In every direction you could see a deep rooted intelligence and a flame in the eyes of all in attendance. Every nominee, every company, had an amazing story and people behind them with such drive that inspires one to work hard and look for the next opportunity to succeed. From small companies like BizEquity and bulogics to large companies such as Rajant and Nemours, the talent that exists in this all too often overlooked region is astounding. I highly recommend looking up each of those companies and learning about how they are going to continue changing the world.

The Marcum Innovator of the Year Awards accomplished its goal of highlighting some of the ideas and technologies that are bound to change the world not just the area. There is impact in the genius that churned in the audience under the shadow of Ben Franklin. And by having such a collection in that place which carries the name of greatness, you couldn’t help but be inspired, motivated, and maybe even a little bit smarter.

It was a night that was enjoyable throughout the course of the event but also one that will continue to bring much enjoyment in the future as I watch these companies and read about the advancements they are making. It is one of those corny things that makes me proud of where I grew up, where I live, and where I will continue to remain rooted. Simply put, we take pride in our commonwealth and continue trying to see all the positive developments happening around us even when other things aren’t necessarily going the way we would like them to.  

Thursday, November 14, 2013

Hello Vocus!

Photo taken in Jim Thorpe, PA by my wife during our trip in June.

Today I made a decision that could change the future of this blog. You could say it was a “through the looking glass” kind of day when I decided to get this blog listed on Vocus. The hope is that I might be able to introduce a whole different world of opportunities because of it. When writing and posting every day it all comes down to having something to write about. This is one way to have some stories come to me which is why I might be able to expand upon the subject matter and maybe introduce some new topics.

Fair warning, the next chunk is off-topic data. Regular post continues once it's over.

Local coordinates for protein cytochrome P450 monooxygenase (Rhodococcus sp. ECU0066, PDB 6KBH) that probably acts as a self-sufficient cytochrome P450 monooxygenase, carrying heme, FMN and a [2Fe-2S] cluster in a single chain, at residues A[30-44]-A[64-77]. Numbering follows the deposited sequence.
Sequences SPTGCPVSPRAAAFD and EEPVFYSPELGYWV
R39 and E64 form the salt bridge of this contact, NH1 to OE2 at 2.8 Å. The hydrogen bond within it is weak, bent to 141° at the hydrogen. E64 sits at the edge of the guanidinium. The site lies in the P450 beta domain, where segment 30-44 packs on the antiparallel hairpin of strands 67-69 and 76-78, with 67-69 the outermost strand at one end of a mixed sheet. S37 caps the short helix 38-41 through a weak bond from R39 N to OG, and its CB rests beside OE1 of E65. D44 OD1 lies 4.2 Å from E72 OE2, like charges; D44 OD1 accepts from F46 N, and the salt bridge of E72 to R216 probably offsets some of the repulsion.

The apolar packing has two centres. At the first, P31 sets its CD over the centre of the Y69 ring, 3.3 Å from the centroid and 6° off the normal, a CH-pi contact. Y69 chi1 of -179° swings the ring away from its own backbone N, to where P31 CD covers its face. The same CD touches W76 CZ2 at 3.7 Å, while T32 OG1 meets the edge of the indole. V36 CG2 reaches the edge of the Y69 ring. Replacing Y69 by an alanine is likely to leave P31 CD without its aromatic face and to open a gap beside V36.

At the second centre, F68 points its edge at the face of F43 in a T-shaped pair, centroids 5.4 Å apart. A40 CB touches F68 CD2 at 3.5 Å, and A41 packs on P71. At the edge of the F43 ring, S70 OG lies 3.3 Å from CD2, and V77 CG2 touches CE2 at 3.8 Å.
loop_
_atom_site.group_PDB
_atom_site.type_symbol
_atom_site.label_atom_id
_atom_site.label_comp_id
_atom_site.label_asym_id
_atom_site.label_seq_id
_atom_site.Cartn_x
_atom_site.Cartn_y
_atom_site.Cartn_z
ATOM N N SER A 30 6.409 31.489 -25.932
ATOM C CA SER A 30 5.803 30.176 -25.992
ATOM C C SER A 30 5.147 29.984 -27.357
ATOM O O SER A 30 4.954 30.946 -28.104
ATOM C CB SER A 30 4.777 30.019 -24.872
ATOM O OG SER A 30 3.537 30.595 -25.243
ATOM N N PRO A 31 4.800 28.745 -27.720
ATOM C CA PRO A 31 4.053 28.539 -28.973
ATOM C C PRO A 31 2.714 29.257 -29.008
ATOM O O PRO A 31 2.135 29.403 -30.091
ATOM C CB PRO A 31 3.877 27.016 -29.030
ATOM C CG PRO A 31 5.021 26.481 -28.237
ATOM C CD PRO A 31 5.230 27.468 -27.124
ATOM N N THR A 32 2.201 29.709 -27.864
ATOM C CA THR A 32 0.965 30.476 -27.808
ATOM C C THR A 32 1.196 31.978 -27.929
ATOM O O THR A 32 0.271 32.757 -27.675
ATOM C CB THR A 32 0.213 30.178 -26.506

I have worked with this service for a number of years now and the lists that it provides are an excellent way to find new reporters and bloggers. However, this is my first foray being on the other side of the screen. The years that I have used the site have been while working in public relations (which I still do) and now I am the one, potentially, being pitched. Actually, I am kind of on both sides of the equation.

For those of you unfamiliar with Vocus here is the basic summary from the company’s about page:

Vocus (NASDAQ: VOCS) provides leading cloud-based marketing and PR software plus consulting services enabling companies to acquire and retain customers. The company offers an all-in-one suite of applications and consulting services to help clients attract and engage prospects, capture and keep customers, and measure and improve marketing effectiveness. More than 17,000 annual subscription customers across a wide variety of industries use Vocus software. The company is headquartered in Beltsville, MD with offices in North America, Europe and Asia. 

Furthermore, the reason public relations professional use the service is because it allows them to “Connect with journalists and bloggers, send press releases, monitor news, reach influencers, and measure and share your results. Vocus PR Suite is designed to help marketing and PR pros increase their influence and tell their story online, across social networks and through the media.” While most PR/media interactions are relationship based (or should be) there is no getting around the fact that sometimes cold pitching has to be done. That is the nature of the business.

Moving forward this will certainly be a balancing act between my professional life and my personal writing life. I will be sending pitches and, hopefully, fielding them as well. Fortunately, the topics that I have covered thus far in the blog and topics I hope to introduce are completely different from the ones that I represent when on the other side of the mirror.

However, I think the most interesting, important, and beneficial thing that could, in theory, come from this development is the fact that being able to see a story from both sides can only help me both in my writing and with my professional career. Knowing how people on both sides of the pitch feel about the process is something that too few people understand and I am looking forward to experiencing that interplay. I am hoping for an interesting ride.

Wednesday, November 13, 2013

Masonic Marathon

The Tuesday’s immediately following our stated meeting are the nights when we train for the Masonic Marathon. These are the nights that consist of multiple degrees, hours of lodge time, and impressive demonstrations of memorization on the parts of those participating in the degree work. While it is not every month that such late nights occur, there are still the occasional evenings when I know my wife is not going to be happy with me when I walk through the apartment door.